22: The Full Moon

22: The Full Moon

From Chicken Soup for the Soul: Best Mom Ever!

The Full Moon

We are always together even though we are apart. Though distance may be between us, we are never separate in heart.

~Ethel GG Kent

I had just fallen asleep when the phone rang. I looked at the clock on the nightstand; it was 2:30 in the morning. The past three days had been intense, emotional, and heartwrenching. My mother was very ill and we were told she could pass away at any time. Her doctor had suggested we call in hospice to help us through the final days.

I struggled to wake up as I answered the phone. “Hello?”

The voice on the other end said, “Hello, may I speak to Sandy?”

“This is Sandy.” I could feel the tears starting to build up and my heart beat faster.

“Sandy, this is Kim from the nursing home. You should come as soon as you can. Time is growing near for your mother.”

“Alright, thank you Kim. I will be there as soon as possible.”

“I already called your sister; she is on her way,” Kim added before I hung up.

“What’s going on, honey?” my husband asked as he turned on the lamp by the side of the bed. I struggled to keep my voice from sounding shaky. “That was Kim. It’s time, so I’m going to get dressed and head out for the nursing home.”

“I’m going with you,” he said, and started to get up.

“No, that’s okay. I’ll go by myself. You have to go to work in the morning. I’ll be fine. I’m going to call Gabriella. She’ll go with me and I’ll call you as soon as I get there. Go back to sleep.” I went to his side of the bed and hugged him.

I knew my husband really wasn’t prepared to deal with my mom’s passing. He had a hard enough time dealing with what Alzheimer’s had done to her. I got dressed in a hurry and called my niece Gabriella. She lived down the road so I would pick her up on the way to the nursing home, which was twelve miles away.

I noticed I was shaking as I put the keys in the ignition. I sat for a moment and told myself to calm down and think about what she was like before Alzheimer’s. It was then that I noticed there was a full moon. It was big and bright, and as I pulled out of the driveway on to the road I remembered something from years before.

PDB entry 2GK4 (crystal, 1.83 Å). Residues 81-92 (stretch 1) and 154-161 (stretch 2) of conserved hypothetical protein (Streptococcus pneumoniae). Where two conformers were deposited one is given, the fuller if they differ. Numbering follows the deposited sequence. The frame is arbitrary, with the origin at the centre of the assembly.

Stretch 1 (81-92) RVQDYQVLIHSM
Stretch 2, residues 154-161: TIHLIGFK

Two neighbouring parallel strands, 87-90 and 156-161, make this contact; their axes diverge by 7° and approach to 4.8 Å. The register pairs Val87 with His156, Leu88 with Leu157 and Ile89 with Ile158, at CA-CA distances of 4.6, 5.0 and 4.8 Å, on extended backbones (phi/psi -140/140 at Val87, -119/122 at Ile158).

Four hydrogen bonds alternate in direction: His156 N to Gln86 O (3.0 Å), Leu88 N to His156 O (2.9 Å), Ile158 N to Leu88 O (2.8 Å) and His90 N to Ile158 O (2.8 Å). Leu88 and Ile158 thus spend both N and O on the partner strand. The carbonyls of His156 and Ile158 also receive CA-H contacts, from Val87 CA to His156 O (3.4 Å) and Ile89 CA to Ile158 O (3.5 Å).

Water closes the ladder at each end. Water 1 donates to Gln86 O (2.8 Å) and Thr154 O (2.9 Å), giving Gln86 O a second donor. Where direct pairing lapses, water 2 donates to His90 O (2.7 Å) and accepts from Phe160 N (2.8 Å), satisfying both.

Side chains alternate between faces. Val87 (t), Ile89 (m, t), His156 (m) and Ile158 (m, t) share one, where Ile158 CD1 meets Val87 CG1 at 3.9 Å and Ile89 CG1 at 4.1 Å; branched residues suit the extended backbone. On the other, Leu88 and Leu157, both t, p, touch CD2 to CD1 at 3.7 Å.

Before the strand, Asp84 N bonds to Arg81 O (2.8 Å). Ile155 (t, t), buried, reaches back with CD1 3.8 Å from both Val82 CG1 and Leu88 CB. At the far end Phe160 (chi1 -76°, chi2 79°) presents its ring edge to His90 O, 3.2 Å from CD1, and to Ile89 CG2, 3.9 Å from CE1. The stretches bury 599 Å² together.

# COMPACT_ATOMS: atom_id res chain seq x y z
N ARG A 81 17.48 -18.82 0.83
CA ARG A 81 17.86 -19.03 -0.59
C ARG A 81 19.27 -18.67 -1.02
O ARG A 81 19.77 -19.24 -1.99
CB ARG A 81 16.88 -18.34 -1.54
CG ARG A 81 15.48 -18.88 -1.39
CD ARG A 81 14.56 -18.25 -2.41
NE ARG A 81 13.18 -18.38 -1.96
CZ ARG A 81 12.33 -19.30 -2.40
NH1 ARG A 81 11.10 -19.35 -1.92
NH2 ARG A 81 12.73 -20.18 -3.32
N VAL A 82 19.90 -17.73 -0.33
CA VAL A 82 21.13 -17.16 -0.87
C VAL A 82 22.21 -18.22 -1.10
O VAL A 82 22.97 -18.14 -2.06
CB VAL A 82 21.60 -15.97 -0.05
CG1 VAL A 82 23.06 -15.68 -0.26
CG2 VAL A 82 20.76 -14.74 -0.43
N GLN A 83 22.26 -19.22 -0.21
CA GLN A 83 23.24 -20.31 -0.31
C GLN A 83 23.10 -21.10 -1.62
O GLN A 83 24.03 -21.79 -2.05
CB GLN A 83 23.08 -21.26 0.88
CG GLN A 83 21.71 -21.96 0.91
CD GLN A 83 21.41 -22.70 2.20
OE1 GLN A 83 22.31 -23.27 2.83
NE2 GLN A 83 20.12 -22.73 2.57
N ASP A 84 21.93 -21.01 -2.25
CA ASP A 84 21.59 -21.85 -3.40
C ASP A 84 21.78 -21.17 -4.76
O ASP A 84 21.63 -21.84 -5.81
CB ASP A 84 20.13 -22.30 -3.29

I was a senior in high school and graduation was just a few days away. I had just come home from a friend’s house and I wanted to say goodnight to my mom if she was still awake. I tried not to make any noise as I walked down the hallway to her bedroom, and I caught her unaware that I was there, sitting on the edge of her bed looking out the window. There was a full moon and its light was so intense I could see her face clearly.

I stood in the doorway for a few seconds watching her. She was looking up longingly as though she was watching for someone or something. Then she looked over at me and motioned for me to sit next to her.

I sat down and put my arm around her, because for some reason I felt the need to comfort her. In a quiet, loving voice she said, “Isn’t it beautiful?”

I nodded my head in agreement, for I had always loved a full moon, and then I asked, “Is everything okay, Mom? You look a little sad.”

She smiled and hugged me and said, “Yes, I’m fine. I was just sitting here thinking about your brothers and sisters. I always do that when the moon is full. I hope that they are looking at it too, and it gives me a sense of connection. I started doing this when your oldest sister got married and moved away, and I have been doing it as each of my children has left home.”

I could see tears in her eyes and for the first time I was aware of how much she missed her children. I hadn’t realized how lonely she was and how much she needed that connection as each of us grew up and moved away. She placed my hands between her two work-worn hands and rubbed them lovingly. I always loved how warm and comforting her hands felt. They were strong, hard-working hands that made meals, did laundry, and soothed me when I was sick. I felt a lump starting to form in my throat and I knew this would be a moment I would remember for the rest of my life.

We sat there together enjoying the moon, and I wondered if any of my siblings knew about our mother’s moonlight connection. After a while Mom broke the silence. She looked into my eyes and said, “You’ll be leaving for Hawaii in a few days to help your sister after her surgery. I’m glad I could share this moment with you. You are my last baby to leave home, and I want you to remember I will always be sitting here by this window when the moon is full. And I hope no matter where you live you will watch the moon, knowing that I’m here doing the same thing. It will be a connection that we’ll always share.” Her face was expressing all the love she had in her heart for me.

That intense love has given me strength so many times over the years when life has gotten difficult. It helped me then in the car as I drove to the nursing home to say my final goodbyes.

By the time my niece and I arrived, my mother had already passed away. I walked into her room and one look at her told me she was finally at peace, free from the ravages of the disease that had taken so much of her away from us already. My sister and nephew had been with her and they confirmed she went peacefully in her sleep. I bent down to kiss her cheek one last time and whispered to her, “Mom, there is a full moon tonight. Don’t forget to watch it from wherever you are. I’ll be doing the same.” As I walked out of the nursing home that morning, I looked up at the moon and knew she was watching and thinking of all her children.

To this day, each time the moon is full, I sit and admire it, sometimes for hours, and I always remember that night sitting with my mom and being surrounded by her love.

~Sandra Plawski

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